When GT Hiring Solutions announced on Facebook, Twitter and its blog that it was hosting a one day job fair, it generated immediate interest and more than three hundred pre-registrations.
But that was only the tip of the iceberg. When it opened its doors at 10 a.m. this morning, nearly twice that number of people had already lined Douglas Street and wrapped around the corner onto Johnson – all of them looking for work.
The people who arrived for the job fair spanned the spectrum of Victoria’s population with men and women of all ages, educational levels, experience and backgrounds. Employers included a number of restaurant chains, retail stores, construction work, hotel work at the Victoria Marriott and Beacon Home Care.
Factors for this level of interest are varied, said Lindsay McLaughlin, the manager of GT Hiring Solutions and one of the organizers of the job fair.
“Victoria obviously has always had a lot of government jobs and they’ve imposed a hiring freeze so that’s had an effect. As well we have a lot of tourism and hospitality jobs and with the season winding down that has an impact too,” she said.
McLaughlin’s firm has been under contract with the provincial Ministry of Social Development since April as a WorkBC Employment Service Centre to help people overcome hurdles when looking for work.
“It’s a sort of a tight-knit town,” McLaughlin said. “There are jobs out there, but it’s important to get out and network. In some ways it’s a bit of a hidden job market and you have to work harder here to find a job.”
That’s been the case for 28-year-old Heather Brass. She’s been working, but has been “underemployed” for nearly two years. She had worked for both the provincial and federal governments, and since that work evaporated, she’s found it hard to find new employers.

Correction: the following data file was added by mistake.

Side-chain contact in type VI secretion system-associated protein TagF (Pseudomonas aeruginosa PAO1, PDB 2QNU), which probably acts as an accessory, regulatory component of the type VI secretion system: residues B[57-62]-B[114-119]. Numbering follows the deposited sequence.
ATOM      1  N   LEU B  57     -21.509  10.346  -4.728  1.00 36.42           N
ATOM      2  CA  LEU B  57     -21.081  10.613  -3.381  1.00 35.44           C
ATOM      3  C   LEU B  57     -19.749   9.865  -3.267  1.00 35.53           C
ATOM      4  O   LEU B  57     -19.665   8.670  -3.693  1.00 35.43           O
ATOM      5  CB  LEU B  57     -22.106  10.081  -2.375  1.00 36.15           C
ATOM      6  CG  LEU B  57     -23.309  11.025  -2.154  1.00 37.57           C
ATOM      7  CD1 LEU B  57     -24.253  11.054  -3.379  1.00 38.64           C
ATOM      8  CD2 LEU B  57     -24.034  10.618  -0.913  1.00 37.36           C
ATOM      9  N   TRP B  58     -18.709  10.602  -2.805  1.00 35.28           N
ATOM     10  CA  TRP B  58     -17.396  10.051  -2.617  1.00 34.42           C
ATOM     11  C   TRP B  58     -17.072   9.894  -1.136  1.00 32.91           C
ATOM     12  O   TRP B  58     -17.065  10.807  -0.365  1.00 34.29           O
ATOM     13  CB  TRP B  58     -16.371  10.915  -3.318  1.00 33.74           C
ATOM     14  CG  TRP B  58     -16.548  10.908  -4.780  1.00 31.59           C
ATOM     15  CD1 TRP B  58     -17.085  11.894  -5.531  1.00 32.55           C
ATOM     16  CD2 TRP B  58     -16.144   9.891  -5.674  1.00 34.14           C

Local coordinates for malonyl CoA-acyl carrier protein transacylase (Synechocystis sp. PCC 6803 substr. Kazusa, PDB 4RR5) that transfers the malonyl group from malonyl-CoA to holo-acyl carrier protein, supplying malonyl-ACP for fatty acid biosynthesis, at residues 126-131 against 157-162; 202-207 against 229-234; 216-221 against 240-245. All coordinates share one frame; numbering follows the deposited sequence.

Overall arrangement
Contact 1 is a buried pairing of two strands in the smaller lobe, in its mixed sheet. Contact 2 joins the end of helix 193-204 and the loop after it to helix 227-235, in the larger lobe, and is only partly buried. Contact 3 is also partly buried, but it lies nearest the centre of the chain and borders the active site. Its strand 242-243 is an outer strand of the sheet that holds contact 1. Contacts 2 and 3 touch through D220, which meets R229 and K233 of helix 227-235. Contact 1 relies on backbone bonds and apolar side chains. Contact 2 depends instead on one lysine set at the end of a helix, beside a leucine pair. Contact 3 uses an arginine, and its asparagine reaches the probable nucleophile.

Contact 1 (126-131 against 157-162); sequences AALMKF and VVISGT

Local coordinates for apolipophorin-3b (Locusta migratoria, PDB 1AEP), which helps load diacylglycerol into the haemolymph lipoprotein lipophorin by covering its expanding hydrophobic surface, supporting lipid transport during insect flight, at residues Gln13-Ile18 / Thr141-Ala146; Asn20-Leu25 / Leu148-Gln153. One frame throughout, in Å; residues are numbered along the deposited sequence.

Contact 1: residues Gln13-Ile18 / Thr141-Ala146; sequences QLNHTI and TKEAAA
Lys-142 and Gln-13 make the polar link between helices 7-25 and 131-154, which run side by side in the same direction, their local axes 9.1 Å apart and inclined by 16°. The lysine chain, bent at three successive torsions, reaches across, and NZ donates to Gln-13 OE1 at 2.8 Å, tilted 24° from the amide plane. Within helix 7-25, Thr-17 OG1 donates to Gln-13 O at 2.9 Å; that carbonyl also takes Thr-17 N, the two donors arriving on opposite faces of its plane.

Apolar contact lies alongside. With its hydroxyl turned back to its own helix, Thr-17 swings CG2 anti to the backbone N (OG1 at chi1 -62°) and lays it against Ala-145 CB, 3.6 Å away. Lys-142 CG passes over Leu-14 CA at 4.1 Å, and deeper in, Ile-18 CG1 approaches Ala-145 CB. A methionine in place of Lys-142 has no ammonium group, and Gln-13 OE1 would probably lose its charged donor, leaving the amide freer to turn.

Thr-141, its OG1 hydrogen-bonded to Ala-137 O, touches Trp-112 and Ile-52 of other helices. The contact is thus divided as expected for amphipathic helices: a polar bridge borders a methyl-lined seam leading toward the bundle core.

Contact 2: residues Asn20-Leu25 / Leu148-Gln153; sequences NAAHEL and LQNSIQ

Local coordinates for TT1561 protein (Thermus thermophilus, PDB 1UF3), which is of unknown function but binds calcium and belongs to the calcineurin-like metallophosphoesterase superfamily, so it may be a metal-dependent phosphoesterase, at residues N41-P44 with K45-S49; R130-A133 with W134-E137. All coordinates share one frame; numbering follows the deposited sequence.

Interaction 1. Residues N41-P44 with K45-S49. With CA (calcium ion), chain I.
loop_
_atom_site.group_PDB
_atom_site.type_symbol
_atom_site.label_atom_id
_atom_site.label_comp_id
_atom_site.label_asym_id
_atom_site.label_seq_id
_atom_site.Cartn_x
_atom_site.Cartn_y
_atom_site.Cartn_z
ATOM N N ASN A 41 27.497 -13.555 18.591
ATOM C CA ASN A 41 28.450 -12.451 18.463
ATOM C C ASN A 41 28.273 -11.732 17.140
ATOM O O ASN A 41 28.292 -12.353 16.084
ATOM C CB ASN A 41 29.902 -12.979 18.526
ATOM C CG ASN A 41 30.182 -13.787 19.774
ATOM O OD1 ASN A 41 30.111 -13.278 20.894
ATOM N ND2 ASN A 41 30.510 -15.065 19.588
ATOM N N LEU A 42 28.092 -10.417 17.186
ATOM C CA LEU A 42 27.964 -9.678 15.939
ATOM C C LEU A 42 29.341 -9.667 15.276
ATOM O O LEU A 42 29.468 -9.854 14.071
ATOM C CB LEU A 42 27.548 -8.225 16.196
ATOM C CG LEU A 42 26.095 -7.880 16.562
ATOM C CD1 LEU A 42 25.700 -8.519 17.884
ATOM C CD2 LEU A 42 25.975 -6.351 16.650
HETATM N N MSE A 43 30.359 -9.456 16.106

“There’s not a lot of jobs out there and a lot of competition,” she said while waiting in line to enter the job fair.
Barb Anderson has been out of work for a year after the bank she worked at cut back staff. She went to Camosun College to upgrade her skills and at age 53 found herself in a class of 80 other students. “All of those people are out here now, looking for the same kind of work I want,” Anderson said. “I’m competing with all of them as well as all the others in classes before and since.”
Erin McFadyen, 18, said he has only managed to find part-time weekend work despite a four-month job search. “Part time doesn’t pay the bills,” he said.
“We’re obviously still dealing with an economy that’s trying to get on it’s feet, and times are hard for those looking for work,” McLaughlin said. “But we have a great team here today and fifteen employers who are looking for staff. There are jobs out there, the key is to never give up and to use places like ours to help where we can.”
More information on the provincial job centres can be found at workbc.ca.